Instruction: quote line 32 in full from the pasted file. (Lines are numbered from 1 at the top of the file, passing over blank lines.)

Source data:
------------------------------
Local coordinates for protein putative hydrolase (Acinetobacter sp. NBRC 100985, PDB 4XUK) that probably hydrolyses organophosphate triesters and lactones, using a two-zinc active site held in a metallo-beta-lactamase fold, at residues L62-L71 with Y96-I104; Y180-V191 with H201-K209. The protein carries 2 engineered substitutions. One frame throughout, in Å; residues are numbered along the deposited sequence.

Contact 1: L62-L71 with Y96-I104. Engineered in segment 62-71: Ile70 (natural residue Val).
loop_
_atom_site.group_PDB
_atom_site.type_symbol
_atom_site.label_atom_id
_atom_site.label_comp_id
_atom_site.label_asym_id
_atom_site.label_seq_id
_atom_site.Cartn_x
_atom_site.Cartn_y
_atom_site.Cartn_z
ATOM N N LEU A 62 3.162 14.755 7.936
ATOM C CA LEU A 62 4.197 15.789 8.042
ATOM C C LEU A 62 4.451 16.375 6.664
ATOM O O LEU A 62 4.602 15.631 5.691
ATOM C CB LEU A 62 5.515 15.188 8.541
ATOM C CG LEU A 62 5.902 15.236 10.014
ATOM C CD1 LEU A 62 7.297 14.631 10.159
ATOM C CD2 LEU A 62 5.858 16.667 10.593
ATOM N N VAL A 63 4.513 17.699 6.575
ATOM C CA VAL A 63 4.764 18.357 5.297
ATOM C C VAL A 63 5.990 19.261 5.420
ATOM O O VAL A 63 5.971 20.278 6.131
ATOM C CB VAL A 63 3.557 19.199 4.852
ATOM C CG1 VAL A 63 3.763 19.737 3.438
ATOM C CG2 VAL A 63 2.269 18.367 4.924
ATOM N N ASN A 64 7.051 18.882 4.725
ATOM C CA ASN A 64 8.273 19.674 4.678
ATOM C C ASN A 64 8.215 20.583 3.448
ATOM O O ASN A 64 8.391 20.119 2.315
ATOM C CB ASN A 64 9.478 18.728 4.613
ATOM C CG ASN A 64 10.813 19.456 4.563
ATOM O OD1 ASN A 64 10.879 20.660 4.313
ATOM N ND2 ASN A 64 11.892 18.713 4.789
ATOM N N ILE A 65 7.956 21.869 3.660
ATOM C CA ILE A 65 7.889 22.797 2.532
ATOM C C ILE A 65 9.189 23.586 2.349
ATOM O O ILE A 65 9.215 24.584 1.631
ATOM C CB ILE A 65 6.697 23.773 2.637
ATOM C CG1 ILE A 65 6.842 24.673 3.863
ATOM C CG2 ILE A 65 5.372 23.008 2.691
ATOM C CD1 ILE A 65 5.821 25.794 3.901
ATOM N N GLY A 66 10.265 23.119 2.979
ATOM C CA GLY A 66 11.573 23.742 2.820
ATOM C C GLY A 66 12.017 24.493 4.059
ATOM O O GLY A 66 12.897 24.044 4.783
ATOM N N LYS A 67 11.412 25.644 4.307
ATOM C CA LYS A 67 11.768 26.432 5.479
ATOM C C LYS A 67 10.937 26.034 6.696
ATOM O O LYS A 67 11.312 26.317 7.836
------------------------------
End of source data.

ATOM C CB ASN A 64 9.478 18.728 4.613